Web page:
Number of epoxy layers on exterior?
April 15, 2020 at 7:30 pm #2980
Hey builders out there,
I’ve finished glassing the exterior of my teardrop and have started to add the additional layers of epoxy. My question is, you know how you can see/feel the fiberglass texture after initially completing that step? Is the goal to keep adding more layers of epoxy until that texture is gone? I’ve got 2 layers of epoxy on after the fiberglass and I still see some texture. Should I start sanding as the manual suggests? Or should I add more epoxy until everything is smooth?
Thanks for the help!
adamdjApril 16, 2020 at 9:27 am #2981wudboatVTParticipant
In my experience, it’s best to keep adding light layers of epoxy until the texture disappears. It will disappear. So much depends on how light/thick you’re laying it on. Also, as in everything in the epoxy world, so much depends on temperature.
My advice is to keep rolling on light layers of epoxy until the texture disappears. Now, in my experience, there are always a couple of spots that for some reason are more stubborn than others. Keep at it!
John in Chicago
@okoume_overland on InstagramApril 16, 2020 at 1:52 pm #2982jmb_buildsParticipant
Just make sure you stick to the time frame between coats suggested in the manual. I did not think of it when I applied a fill coat after a two weeks break. I’m still not done sanding that messed-up coat off, 18 hours WASTED so far…April 16, 2020 at 2:15 pm #2983
What was the problem with waiting 2 weeks? What happened to that fill coat?
The manual says to apply 2 coats and let them cure for 24 hours. I assumed that meant 24 hours between each coat? Is that wrong?
I’m about to apply my 2nd coat and it has been 48 hours since my first. What potential problem could I be running into?April 16, 2020 at 2:16 pm #2984
Do you mean to keep adding layers in the same session until the texture disappears? Or do you apply a layer, wait for it to cure, then apply another?April 16, 2020 at 4:10 pm #2985jmb_buildsParticipant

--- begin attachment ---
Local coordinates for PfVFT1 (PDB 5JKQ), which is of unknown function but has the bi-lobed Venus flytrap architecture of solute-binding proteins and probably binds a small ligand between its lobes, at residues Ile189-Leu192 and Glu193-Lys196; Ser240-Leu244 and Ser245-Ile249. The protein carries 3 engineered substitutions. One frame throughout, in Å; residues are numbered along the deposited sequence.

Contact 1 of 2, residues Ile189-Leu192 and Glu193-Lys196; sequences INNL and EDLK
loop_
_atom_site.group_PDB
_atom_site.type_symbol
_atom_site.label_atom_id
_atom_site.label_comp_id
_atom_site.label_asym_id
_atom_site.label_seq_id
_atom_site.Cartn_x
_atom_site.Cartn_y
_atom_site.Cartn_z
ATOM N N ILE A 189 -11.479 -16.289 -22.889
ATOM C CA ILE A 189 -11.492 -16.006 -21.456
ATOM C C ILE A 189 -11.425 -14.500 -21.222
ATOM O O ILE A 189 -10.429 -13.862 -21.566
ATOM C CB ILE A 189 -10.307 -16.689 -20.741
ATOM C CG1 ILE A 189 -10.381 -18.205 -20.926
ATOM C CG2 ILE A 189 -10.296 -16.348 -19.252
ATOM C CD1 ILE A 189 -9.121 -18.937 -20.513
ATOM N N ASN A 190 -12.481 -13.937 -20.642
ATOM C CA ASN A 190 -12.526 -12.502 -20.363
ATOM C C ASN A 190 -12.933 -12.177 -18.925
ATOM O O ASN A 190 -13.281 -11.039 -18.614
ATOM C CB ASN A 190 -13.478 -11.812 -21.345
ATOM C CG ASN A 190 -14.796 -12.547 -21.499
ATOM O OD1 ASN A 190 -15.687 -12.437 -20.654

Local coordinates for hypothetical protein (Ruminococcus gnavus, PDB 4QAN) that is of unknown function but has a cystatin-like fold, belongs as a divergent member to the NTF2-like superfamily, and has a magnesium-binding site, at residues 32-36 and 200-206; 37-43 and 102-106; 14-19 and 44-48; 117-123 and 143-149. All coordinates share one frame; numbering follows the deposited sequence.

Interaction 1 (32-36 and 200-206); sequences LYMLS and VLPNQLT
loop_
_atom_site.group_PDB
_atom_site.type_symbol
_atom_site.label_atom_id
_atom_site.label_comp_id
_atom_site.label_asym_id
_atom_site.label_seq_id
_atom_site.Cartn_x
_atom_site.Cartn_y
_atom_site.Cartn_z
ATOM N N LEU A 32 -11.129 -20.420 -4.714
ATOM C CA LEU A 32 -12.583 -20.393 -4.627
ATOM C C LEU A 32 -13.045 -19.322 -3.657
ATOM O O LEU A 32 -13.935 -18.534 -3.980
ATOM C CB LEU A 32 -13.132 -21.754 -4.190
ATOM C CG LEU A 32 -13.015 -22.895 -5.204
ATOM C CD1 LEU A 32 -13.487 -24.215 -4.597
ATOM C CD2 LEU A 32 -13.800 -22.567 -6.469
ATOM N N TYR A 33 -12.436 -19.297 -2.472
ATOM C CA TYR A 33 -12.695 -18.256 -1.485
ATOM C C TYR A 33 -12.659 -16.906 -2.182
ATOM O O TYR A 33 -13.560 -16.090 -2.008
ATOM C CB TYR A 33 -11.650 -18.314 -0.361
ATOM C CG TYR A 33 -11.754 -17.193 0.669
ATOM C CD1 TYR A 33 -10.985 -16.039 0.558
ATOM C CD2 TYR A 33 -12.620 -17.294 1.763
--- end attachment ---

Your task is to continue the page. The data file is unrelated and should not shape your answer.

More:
I don’t want to make anyone nervous, my apologies in case this has already happened. Perhaps my case is too specific as I’m not using a CLC-supplied epoxy (no apparent big brand in the background).
Short story: in my case the epoxy did not properly stick to the coat applied two weeks before. Had I sanded between, I could have avoided this.
Long story with additional speculation and gibberish: my camper might be subject to amine blush, but since I have no reference and I don’t perceive a waxy consistency, I don’t actually know. Pictures on the net & those I have make it look like it is amine blush. Perhaps I should double-double check this when doing the next coats. Honestly, I just start to think about this in detail now, as I’m writing here. It simply made me super-frustrated. Now I should stop stealing your topic & drifting away into something that is very much likely a non-issue for you.
Back to the topic: I’m with John, light layers would be the key. Thick ones would only sag into hills & valleys.April 16, 2020 at 4:39 pm #2986
@Johannes Not a problem! Thanks for sharing. I’m a complete n00b when it comes to epoxy, so the more people share the more I learn. I really appreciate it!April 16, 2020 at 6:06 pm #2987wudboatVTParticipant
@adamdj the way I learned from CLC was to wait for the layer of epoxy to dry until it is no longer sticky to the touch…then apply another layer. If you wait longer than a day or two you should give it a light sanding before the next layer of epoxy.
Again, so much of this depends on temperature. I just put down some fiberglass and the first fill coat of epoxy on a part of the Integrated Cargo Carrier (ICC). It’s in the 40s here in Chicago. It will be tacky well into the early hours of tomorrow morning. But if it’s 60+ out and sunny it’s likely to “dry” in about 4 hours or so — at that point I’m personally comfortable laying down another layer of glue.April 16, 2020 at 6:10 pm #2988
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